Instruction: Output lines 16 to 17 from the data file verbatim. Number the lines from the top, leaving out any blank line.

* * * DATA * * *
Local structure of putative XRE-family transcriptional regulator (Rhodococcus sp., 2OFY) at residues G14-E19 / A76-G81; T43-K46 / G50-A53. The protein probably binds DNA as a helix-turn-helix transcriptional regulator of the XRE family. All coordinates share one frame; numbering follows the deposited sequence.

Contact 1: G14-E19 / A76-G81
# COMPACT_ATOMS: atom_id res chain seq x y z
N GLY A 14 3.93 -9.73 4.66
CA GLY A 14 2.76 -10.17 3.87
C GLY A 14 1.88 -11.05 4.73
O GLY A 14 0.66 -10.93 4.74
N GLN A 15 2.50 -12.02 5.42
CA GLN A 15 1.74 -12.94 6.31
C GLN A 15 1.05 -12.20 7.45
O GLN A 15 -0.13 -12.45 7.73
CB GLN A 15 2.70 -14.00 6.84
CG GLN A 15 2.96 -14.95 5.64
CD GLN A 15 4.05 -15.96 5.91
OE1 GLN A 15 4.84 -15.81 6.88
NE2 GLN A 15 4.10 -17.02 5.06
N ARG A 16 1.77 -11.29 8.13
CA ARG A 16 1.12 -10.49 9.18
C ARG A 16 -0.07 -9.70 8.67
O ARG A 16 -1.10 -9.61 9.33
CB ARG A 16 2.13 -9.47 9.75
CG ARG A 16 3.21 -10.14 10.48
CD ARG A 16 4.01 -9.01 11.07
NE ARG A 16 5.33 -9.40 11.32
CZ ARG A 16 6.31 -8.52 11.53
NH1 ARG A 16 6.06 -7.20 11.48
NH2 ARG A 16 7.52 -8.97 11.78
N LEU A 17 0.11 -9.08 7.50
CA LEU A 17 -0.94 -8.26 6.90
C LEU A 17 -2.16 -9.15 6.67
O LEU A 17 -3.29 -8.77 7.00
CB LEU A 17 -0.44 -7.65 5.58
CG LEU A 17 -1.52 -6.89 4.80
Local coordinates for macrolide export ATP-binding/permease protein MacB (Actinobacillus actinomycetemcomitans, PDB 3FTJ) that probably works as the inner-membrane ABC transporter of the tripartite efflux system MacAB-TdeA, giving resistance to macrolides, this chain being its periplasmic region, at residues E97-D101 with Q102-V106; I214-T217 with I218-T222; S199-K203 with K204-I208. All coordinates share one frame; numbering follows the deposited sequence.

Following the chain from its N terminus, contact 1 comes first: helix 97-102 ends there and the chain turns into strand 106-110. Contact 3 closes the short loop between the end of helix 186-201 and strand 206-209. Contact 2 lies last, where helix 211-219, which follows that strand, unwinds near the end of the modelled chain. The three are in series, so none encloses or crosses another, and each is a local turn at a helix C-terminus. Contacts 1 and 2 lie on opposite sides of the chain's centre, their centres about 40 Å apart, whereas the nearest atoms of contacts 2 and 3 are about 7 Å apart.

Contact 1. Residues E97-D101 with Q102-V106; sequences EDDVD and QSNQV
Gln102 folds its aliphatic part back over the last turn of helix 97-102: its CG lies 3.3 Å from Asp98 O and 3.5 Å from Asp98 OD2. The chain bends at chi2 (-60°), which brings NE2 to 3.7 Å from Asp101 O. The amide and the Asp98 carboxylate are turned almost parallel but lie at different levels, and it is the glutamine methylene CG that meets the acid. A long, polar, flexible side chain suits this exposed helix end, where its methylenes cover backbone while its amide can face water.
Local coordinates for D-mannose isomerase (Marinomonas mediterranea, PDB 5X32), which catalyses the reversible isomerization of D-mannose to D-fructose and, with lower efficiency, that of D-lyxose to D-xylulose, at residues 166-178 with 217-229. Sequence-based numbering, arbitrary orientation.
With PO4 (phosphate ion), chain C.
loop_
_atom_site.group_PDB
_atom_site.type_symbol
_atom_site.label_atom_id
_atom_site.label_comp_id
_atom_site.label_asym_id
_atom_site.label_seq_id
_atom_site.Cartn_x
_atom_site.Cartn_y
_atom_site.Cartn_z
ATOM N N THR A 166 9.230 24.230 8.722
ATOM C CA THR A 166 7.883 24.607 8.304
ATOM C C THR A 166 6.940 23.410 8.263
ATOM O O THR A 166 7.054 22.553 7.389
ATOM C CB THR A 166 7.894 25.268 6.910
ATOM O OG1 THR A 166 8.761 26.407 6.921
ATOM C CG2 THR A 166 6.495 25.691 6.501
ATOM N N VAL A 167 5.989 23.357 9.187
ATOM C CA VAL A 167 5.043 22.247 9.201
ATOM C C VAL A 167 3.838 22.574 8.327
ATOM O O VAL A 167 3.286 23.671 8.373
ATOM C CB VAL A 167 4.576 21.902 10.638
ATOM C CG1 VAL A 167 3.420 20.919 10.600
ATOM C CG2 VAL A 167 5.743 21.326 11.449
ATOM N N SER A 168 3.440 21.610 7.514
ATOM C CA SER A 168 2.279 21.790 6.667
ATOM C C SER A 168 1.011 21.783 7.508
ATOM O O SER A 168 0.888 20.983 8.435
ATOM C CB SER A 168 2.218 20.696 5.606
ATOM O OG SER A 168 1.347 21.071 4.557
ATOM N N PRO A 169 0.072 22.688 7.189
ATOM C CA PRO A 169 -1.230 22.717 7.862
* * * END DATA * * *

NE2 GLN A 15 4.10 -17.02 5.06
N ARG A 16 1.77 -11.29 8.13